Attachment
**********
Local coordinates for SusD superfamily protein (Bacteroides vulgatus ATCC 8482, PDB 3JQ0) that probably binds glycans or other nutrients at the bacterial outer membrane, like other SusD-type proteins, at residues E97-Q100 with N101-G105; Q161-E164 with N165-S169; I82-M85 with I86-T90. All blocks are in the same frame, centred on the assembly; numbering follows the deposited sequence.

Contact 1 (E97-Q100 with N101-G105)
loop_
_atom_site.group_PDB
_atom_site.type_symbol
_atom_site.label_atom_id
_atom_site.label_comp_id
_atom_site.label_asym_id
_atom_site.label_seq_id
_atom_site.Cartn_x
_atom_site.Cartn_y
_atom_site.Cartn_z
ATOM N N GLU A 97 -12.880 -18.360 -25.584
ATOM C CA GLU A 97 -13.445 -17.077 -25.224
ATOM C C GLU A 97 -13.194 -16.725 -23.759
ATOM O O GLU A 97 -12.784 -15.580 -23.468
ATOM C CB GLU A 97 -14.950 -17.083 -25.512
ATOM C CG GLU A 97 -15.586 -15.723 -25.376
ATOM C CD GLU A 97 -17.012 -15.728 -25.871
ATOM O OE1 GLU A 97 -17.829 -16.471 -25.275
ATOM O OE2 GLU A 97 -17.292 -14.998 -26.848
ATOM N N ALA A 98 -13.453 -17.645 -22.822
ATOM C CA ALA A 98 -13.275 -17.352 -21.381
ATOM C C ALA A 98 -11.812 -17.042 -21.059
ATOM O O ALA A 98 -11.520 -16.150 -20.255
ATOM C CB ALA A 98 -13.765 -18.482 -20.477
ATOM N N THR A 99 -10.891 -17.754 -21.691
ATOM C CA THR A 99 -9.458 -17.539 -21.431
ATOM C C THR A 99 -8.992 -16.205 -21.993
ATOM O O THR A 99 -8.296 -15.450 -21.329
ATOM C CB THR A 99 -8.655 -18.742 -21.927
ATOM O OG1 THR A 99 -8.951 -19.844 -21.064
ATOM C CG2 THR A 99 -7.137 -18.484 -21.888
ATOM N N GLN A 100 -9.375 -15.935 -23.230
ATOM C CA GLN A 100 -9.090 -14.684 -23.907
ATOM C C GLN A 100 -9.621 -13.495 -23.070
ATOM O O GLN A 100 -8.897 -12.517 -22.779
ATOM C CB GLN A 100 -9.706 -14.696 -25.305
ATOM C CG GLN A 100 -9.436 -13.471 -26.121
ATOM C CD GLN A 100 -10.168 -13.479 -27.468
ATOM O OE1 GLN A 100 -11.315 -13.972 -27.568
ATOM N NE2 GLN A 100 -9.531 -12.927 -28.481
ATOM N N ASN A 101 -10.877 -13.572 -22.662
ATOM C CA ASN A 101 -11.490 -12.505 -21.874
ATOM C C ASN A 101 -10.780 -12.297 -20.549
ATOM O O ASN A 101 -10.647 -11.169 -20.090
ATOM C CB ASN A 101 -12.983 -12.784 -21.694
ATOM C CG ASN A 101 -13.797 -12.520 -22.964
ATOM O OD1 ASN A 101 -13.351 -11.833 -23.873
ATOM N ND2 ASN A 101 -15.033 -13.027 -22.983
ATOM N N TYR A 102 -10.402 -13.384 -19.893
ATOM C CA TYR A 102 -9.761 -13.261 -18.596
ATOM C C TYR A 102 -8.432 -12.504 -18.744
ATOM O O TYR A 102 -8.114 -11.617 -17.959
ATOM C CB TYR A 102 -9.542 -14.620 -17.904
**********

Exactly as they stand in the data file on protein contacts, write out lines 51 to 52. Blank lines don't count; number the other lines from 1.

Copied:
ATOM N N TYR A 102 -10.402 -13.384 -19.893
ATOM C CA TYR A 102 -9.761 -13.261 -18.596